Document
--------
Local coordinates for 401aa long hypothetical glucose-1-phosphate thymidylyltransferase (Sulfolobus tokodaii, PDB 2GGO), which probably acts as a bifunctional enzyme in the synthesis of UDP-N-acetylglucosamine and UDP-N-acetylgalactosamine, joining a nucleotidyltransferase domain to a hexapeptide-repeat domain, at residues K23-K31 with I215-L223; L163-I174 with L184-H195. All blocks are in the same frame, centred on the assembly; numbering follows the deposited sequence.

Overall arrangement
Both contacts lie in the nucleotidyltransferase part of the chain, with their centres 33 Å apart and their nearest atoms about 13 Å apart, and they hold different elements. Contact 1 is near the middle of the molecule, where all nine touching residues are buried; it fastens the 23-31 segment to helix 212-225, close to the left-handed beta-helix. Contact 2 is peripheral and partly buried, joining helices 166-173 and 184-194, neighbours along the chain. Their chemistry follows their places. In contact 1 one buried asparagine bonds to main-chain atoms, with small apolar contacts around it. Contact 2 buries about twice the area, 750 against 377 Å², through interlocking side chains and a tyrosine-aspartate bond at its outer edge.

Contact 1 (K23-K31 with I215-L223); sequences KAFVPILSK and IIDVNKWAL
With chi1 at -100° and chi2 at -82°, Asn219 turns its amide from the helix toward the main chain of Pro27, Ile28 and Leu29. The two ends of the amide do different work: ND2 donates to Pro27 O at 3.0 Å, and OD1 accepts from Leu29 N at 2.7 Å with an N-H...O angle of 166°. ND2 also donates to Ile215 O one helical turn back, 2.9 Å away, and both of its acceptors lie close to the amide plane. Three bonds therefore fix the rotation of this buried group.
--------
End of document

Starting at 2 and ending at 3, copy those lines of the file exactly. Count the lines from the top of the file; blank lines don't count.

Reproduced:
Overall arrangement
Both contacts lie in the nucleotidyltransferase part of the chain, with their centres 33 Å apart and their nearest atoms about 13 Å apart, and they hold different elements. Contact 1 is near the middle of the molecule, where all nine touching residues are buried; it fastens the 23-31 segment to helix 212-225, close to the left-handed beta-helix. Contact 2 is peripheral and partly buried, joining helices 166-173 and 184-194, neighbours along the chain. Their chemistry follows their places. In contact 1 one buried asparagine bonds to main-chain atoms, with small apolar contacts around it. Contact 2 buries about twice the area, 750 against 377 Å², through interlocking side chains and a tyrosine-aspartate bond at its outer edge.